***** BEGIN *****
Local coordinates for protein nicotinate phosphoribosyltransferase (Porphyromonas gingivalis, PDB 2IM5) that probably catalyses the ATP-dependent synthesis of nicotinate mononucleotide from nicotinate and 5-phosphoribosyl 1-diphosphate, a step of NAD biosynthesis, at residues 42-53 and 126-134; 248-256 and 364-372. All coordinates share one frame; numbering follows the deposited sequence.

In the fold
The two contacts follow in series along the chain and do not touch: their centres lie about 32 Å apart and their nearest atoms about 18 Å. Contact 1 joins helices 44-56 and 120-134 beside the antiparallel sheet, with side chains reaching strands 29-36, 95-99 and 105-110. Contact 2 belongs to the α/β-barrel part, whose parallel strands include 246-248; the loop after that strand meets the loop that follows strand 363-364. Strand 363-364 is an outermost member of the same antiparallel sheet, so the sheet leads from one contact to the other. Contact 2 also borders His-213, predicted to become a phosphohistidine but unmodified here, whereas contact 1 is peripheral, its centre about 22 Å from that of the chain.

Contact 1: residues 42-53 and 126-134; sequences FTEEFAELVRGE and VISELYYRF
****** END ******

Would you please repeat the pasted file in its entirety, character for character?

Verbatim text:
Local coordinates for protein nicotinate phosphoribosyltransferase (Porphyromonas gingivalis, PDB 2IM5) that probably catalyses the ATP-dependent synthesis of nicotinate mononucleotide from nicotinate and 5-phosphoribosyl 1-diphosphate, a step of NAD biosynthesis, at residues 42-53 and 126-134; 248-256 and 364-372. All coordinates share one frame; numbering follows the deposited sequence.

In the fold
The two contacts follow in series along the chain and do not touch: their centres lie about 32 Å apart and their nearest atoms about 18 Å. Contact 1 joins helices 44-56 and 120-134 beside the antiparallel sheet, with side chains reaching strands 29-36, 95-99 and 105-110. Contact 2 belongs to the α/β-barrel part, whose parallel strands include 246-248; the loop after that strand meets the loop that follows strand 363-364. Strand 363-364 is an outermost member of the same antiparallel sheet, so the sheet leads from one contact to the other. Contact 2 also borders His-213, predicted to become a phosphohistidine but unmodified here, whereas contact 1 is peripheral, its centre about 22 Å from that of the chain.

Contact 1: residues 42-53 and 126-134; sequences FTEEFAELVRGE and VISELYYRF